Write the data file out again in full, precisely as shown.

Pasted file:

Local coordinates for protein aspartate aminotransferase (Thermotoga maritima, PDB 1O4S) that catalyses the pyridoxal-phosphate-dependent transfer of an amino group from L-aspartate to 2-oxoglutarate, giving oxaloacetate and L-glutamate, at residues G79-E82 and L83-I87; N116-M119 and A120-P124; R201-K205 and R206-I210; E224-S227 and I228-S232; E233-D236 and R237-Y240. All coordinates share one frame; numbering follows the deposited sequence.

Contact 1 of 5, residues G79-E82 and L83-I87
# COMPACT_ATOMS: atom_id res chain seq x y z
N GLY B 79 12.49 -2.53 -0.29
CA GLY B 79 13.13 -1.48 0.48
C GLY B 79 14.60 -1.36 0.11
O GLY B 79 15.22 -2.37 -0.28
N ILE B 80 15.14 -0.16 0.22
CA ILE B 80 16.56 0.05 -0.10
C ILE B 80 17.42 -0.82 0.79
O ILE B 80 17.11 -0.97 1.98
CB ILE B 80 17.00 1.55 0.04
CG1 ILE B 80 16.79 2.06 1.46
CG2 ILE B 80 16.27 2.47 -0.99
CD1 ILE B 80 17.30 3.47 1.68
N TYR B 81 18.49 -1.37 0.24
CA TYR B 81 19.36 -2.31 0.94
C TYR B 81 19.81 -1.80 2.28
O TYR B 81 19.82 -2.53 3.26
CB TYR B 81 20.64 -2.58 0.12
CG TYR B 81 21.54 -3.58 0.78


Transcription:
Local coordinates for protein aspartate aminotransferase (Thermotoga maritima, PDB 1O4S) that catalyses the pyridoxal-phosphate-dependent transfer of an amino group from L-aspartate to 2-oxoglutarate, giving oxaloacetate and L-glutamate, at residues G79-E82 and L83-I87; N116-M119 and A120-P124; R201-K205 and R206-I210; E224-S227 and I228-S232; E233-D236 and R237-Y240. All coordinates share one frame; numbering follows the deposited sequence.

Contact 1 of 5, residues G79-E82 and L83-I87
# COMPACT_ATOMS: atom_id res chain seq x y z
N GLY B 79 12.49 -2.53 -0.29
CA GLY B 79 13.13 -1.48 0.48
C GLY B 79 14.60 -1.36 0.11
O GLY B 79 15.22 -2.37 -0.28
N ILE B 80 15.14 -0.16 0.22
CA ILE B 80 16.56 0.05 -0.10
C ILE B 80 17.42 -0.82 0.79
O ILE B 80 17.11 -0.97 1.98
CB ILE B 80 17.00 1.55 0.04
CG1 ILE B 80 16.79 2.06 1.46
CG2 ILE B 80 16.27 2.47 -0.99
CD1 ILE B 80 17.30 3.47 1.68
N TYR B 81 18.49 -1.37 0.24
CA TYR B 81 19.36 -2.31 0.94
C TYR B 81 19.81 -1.80 2.28
O TYR B 81 19.82 -2.53 3.26
CB TYR B 81 20.64 -2.58 0.12
CG TYR B 81 21.54 -3.58 0.78